Olmsted (1903), 40 Mile Loop (1983), and Metro’s Regional Trails (2018) plans overlaid

2023 is the 40th anniversary of Portland, Oregon’s 40 Mile Loop Master Plan, a plan rooted in the City’s Olmsted legacy. John Charles Olmsted’s 1903 report and parks plan submitted to Portland’s Mayor and Park Board recommended a system of parks connected by roughly 40 miles of parkways and tree-lined boulevards. For nearly 50 years, the Olmsted plan was followed diligently by Parks Superintendents Emanual Mische and C. P. Keyser. Their efforts were hampered by lack of funding and interrupted by the Great Depression and World War II. Nevertheless, they yielded many of Portland’s most beautiful parks and about 11 miles of Olmsted parkways in ten locations around the city.

The idea of a connected system of parks stalled and lay dormant until the mid-1970’s. Then, gasoline shortages impacting public mobility motivated a group of parks leaders to develop ideas for close-to-home recreation. The Olmsted plan was rediscovered and the idea of connecting parks, natural areas, and town centers with a system of trails and multiple use pathways was revived and extended to all of urbanized Multnomah County. The resulting 1983 40 Mile Loop Master Plan called for a trail and path system connecting five local governmental jurisdictions. While the renewed vision was 140 miles in length, the name “40 Mile Loop,” originating from Olmsted’s 1903 document, remained attached to this much more ambitious project.

Wildwood Trail’s Barbara Walker Crossing funded by the Portland Parks Foundation

The 40 Mile Loop is a network of trails, each bearing its own name and offering its own unique experience. The Wildwood Trail is a 30-mile-long pedestrian trail that traverses Hoyt Arboretum and Forest Park, the nation’s largest forested park within city limits. The Springwater is a multiple use path that follows Johnson Creek, crossing it ten times before reaching the Willamette River, then following the river to downtown Portland. The Vera Katz Eastbank Esplanade continues north along the Willamette in the heart of the city for two miles. The enormously popular Esplanade features a floating walkway, two swimming docks, and classic city and river views. The Gresham-Fairview Trail (soon to be 83% complete) is a multiple use path paralleling Fairview Creek which will connect the Springwater to the Marine Drive Trail. Marine Drive Trail (soon 89% complete) follows the Columbia River for 22 miles from the Sandy River flowing off Mt. Hood to the Columbia’s confluence with the Willamette at Kelley Point Park. While the majority of the Loop is designated for multiple uses, the Wildwood and Marquam Trails are designated for foot traffic only. In a very few places, and where other traffic is light, the Loop uses local streets and sidewalks to make connections.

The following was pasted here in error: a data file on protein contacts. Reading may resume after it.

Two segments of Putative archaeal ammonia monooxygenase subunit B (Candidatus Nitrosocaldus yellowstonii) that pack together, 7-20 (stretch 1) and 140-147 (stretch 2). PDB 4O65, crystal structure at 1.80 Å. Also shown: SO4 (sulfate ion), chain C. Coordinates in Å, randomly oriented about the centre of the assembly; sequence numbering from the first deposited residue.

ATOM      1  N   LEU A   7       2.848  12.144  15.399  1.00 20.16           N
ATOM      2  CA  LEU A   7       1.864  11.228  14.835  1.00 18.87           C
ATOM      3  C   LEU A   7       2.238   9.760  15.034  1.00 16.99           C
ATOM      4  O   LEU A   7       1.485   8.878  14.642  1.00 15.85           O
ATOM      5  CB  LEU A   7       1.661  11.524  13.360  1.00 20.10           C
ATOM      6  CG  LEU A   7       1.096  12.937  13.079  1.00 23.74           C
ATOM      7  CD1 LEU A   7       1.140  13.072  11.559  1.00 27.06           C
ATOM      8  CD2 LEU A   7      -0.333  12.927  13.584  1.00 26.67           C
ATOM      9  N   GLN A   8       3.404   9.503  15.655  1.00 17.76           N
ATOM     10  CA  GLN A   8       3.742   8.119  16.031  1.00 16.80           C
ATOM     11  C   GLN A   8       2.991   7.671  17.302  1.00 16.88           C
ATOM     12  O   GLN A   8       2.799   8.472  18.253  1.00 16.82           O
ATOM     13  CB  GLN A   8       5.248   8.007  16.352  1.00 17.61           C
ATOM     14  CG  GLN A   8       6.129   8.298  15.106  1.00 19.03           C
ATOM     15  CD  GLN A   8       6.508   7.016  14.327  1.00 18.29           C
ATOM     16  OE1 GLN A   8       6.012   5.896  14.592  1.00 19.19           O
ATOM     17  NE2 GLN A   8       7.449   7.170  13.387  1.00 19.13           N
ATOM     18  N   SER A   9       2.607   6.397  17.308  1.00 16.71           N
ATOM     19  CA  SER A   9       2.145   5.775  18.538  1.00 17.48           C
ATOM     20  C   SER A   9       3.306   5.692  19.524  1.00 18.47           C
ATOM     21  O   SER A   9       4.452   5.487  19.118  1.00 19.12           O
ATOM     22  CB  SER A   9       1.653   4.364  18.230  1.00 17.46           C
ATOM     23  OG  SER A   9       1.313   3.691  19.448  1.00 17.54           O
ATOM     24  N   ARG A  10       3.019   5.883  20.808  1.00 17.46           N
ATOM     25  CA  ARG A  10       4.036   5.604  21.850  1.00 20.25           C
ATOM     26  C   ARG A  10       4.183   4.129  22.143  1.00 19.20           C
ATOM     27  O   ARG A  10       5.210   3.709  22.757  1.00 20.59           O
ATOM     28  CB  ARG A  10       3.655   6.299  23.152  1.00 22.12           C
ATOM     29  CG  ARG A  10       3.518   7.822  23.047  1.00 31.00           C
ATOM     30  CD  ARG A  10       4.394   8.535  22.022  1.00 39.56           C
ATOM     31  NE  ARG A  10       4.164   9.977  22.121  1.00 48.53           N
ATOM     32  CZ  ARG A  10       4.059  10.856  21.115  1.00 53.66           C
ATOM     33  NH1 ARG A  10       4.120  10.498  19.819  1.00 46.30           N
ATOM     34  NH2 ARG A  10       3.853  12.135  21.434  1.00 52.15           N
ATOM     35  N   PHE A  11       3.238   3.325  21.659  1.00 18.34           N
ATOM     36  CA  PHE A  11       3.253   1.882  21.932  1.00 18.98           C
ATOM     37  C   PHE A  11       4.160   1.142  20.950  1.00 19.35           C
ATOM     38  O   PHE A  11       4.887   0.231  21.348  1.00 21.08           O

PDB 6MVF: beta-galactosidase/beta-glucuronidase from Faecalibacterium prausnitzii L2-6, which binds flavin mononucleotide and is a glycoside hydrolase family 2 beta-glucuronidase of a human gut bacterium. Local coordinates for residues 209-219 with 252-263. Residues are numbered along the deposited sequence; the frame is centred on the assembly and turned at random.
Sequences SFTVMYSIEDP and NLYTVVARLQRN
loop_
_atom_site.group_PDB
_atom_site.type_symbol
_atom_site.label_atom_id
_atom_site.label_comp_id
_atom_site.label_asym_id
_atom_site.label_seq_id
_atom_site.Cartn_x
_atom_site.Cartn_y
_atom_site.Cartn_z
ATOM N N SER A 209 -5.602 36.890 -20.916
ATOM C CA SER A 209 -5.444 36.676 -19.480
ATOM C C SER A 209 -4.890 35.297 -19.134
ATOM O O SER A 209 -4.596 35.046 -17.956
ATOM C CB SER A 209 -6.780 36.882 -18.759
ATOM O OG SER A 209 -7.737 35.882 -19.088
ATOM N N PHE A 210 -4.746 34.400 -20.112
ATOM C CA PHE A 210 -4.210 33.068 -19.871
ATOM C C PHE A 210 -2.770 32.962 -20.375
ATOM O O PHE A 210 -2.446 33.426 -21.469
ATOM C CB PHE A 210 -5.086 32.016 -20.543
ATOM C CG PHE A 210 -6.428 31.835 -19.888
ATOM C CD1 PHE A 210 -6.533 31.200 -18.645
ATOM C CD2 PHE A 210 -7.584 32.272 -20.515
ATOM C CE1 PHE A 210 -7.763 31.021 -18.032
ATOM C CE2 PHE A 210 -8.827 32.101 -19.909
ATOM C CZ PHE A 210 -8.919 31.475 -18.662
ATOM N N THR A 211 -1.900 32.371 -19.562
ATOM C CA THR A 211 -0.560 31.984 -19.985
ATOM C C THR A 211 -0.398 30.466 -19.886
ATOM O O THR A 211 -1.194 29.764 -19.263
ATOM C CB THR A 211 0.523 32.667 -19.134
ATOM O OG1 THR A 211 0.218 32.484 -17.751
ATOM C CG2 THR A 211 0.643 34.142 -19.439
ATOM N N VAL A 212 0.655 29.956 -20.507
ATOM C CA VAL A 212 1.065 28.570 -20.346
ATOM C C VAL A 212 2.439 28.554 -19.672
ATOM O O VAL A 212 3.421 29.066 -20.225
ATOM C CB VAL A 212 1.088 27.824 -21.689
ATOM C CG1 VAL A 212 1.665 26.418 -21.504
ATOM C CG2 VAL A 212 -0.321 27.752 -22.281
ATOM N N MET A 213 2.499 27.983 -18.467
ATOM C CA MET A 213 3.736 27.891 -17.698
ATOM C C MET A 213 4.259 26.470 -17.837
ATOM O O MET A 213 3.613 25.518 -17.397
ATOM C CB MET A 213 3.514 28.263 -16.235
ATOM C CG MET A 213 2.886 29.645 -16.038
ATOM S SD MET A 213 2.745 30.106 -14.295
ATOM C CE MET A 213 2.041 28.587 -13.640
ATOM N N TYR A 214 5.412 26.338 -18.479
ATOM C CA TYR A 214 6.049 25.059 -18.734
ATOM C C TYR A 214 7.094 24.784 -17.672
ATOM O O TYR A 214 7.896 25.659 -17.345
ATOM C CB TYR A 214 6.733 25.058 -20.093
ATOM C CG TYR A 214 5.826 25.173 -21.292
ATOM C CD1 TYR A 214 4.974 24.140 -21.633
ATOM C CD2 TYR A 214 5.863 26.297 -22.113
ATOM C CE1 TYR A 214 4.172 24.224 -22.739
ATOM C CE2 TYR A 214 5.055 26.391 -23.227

Photo by TrailLink user dabiker, courtesy of Rails-to-Trails Conservancy

The development of the 40 Mile Loop has occurred opportunistically, as time and resources have allowed. The acquisition of the Springwater Trail, an essential element in the 40 Mile Loop today, is emblematic of this approach. Opened in 1903 as a commuter trolley line, by the late 1980’s the Springwater rail line had only one commercial customer. In the mid-1980s, the Oregon Department of Transportation (ODOT) was planning a highway improvement that would have required the replacement of the Springwater’s rail bridge over the highway at a very high cost. ODOT had heard that the City of Portland wanted to acquire the rail line to make it part of the Loop. If the rail line were abandoned, ODOT could save millions in project expenses as the rail bridge would no longer be necessary. ODOT project planners contacted staff in the office of Portland City Commissioner in charge of Parks, Mike Lindberg, to see if the City could accomplish its acquisition of the rail line before highway construction began. Lindberg staffer Ethan Seltzer suggested to ODOT that if ODOT bought the line and gave it to the City, the highway project would still save over a million dollars. ODOT embraced the idea, Portland got its rails-to-trails project, and for about $30,000 in legal fees, Portland received a 17-mile-long corridor essential to completing the entire south section of the Loop. The acquisition was completed in 1990, and in 1996 the Cities of Portland and Gresham opened the Springwater Corridor as a multiple use path. Subsequent projects in 2005 and 2006, funded through Metro, the regional government, extended the Springwater another 3.6 miles toward downtown Portland.

In 2022, six 40 Mile Loop projects were funded through a competitive process for Metro bond measure and federal transportation funds. The total allocation for the six projects is just over $20 million, making 2022 the Loop’s biggest funding year since the development of the Eastbank Esplanade in 2001. With every gap closure, the 40 Mile Loop system becomes more usable and more valuable for citizens in the Portland region. Including what is currently funded, the 40 Mile Loop will soon be over 73% completed. As the second iteration of John Charles Olmsted’s vision for a connected system of parks, the 40 Mile Loop seems destined for full implementation.

The success of the 40 Mile Loop and the development of similar trail projects across the country have inspired Metro and local governments to plan and build a regional trail system around the 40 Mile Loop. This regional trail system, which could be considered the third iteration of Portland’s Olmsted legacy, will one day connect the entire Portland-Vancouver metropolitan region with a 500-mile system of trails and multiple use pathways.